In light of the WDWD passages  the Pentecost passage, and the many other passages that reference women prophesying ,(Acts 2:17-18; 21:9; I Cor. 11:5), McKnight says we should be surprised by what we find in 1 Corinthians 14, where Paul says, “women should remain silent in the churches. They are not allowed to speak, but must be in submission, as the law says. If they want to inquire about something, they should ask their own husbands at home; for it is disgraceful for a woman to speak in the church.”

McKnight believes that the focus of this passage is on asking questions, and that the women to which Paul referred were not yet educated theologically or biblically as well as the men. The silencing, then, is only a temporary silencing. (This was, after all, a letter with specific instructions for a specific group of people.)

The Ladies from Ephesus

McKnight applies the same reasoning to the 1 Timothy 2:11-12 in which Paul writes, “a woman should learn in quietness and full submission. I do not permit a woman to teach or to assume authority over a man; she must be quiet.”

Again, the context is learning. Writes McKnight, “Paul does not say that women are always to sit in the learning posture and  never to be teachers; he does not say they are forever to remain silent, for that would contradict the WDWD passages and practices of the early churches.”

In other words, first you learn, then you can speak.

The Verses I Don’t Like

Then the Apostle Paul starts talking about how women sinned first and how they can redeem themselves through childbearing. I don’t much care for these verses and would prefer to ignore them, but that would make for an uninteresting blog I suppose.

McKnight admits that these are difficult verses but suggests that Paul may have been responding to a sort of sexual revolution that was occurring in many of the major cities in the Roman empire, one in which women were dressing immodestly,  being promiscuous and maybe even trying to reverse gender roles so that men were subordinate to women.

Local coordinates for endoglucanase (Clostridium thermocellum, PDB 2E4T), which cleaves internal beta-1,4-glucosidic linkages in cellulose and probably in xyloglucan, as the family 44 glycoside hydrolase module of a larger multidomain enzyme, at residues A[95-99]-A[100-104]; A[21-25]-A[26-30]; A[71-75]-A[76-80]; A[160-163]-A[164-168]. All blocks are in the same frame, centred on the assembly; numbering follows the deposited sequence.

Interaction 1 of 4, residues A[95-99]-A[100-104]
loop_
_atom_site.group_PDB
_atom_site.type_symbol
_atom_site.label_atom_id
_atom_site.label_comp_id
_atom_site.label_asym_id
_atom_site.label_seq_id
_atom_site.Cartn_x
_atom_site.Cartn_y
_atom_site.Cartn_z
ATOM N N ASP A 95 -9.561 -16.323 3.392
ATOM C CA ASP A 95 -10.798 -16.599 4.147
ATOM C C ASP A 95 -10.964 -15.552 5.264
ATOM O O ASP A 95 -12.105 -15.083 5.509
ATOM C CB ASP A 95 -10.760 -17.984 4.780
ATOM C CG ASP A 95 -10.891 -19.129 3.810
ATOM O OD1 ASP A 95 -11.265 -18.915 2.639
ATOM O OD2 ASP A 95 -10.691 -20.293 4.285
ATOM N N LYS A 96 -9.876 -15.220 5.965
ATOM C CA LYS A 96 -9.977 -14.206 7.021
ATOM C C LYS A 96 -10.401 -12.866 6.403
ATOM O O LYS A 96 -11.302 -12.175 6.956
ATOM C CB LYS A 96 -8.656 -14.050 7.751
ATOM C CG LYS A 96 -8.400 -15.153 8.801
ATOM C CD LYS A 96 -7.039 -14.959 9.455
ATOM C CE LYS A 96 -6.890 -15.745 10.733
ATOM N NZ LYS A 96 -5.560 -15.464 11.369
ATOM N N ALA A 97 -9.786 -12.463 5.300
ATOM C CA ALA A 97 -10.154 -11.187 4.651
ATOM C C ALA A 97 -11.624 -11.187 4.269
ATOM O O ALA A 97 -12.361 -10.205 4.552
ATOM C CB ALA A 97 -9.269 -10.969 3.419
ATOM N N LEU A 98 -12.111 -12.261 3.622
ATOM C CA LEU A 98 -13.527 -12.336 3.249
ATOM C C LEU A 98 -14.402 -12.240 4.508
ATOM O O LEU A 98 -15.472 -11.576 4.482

Also, McKnight contends that Paul had a specific group of women in mind when he wrote these words. A group of young widows (spoken of in 1 Timothy 5:11-12) had some major  behavioral issues. They had a reputation for being promiscuous busybodies, and Paul was concerned about the reputation of the gospel.

Writes McKnight, “we are thus led to the conclusion that when Paul asks women to be silent in 1 Timothy 2, he is not talking about ordinary Christian women; rather, he has a specific group of women in mind. HIs concern is with some untrained, morally loose, young widows, who, because they are theologically unformed, are teaching unorthodox ideas.” (p. 202)

Now I think I’m mad at those ladies instead of Paul. : ) They've managed to make life hard for a lot of Christian women for a lot of years!

Conclusion

McKnight concludes:

“The plot of the Bible, the story of the Bible, and the behaviors of women in that Plot and Story reveal to me that an increasing expansion of women in church ministries. Some of the restrictions were based on respectability and culture. If those restrictions have changed, then I see no reason to limit the ministries of women to the sensibilities and cultures of that time. God spoke in those days in those ways, and I believe he is speaking in our days in our ways.” (p. 204)

He reminds readers that the main reason Paul gave many of these commands was so that the gospel did not get a bad reputation. Women covered their heads because, in that culture, it would have been considered offensive for them not to. How, then should we apply these passages in a culture where it is offensive to limit the rights of women?

McKnight appeals to Paul’s words in 1 Corinthians 9:19-23 about the importance of becoming all things to all people for the sake of the gospel and asks, “Do you think Paul would have put women ‘behind the pulpit’ if it would have been advantageous for the sake of the gospel?”

I can’t imagine anyone saying no to that.

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Book Club Discussion: Why the Ladies Rock, Part 1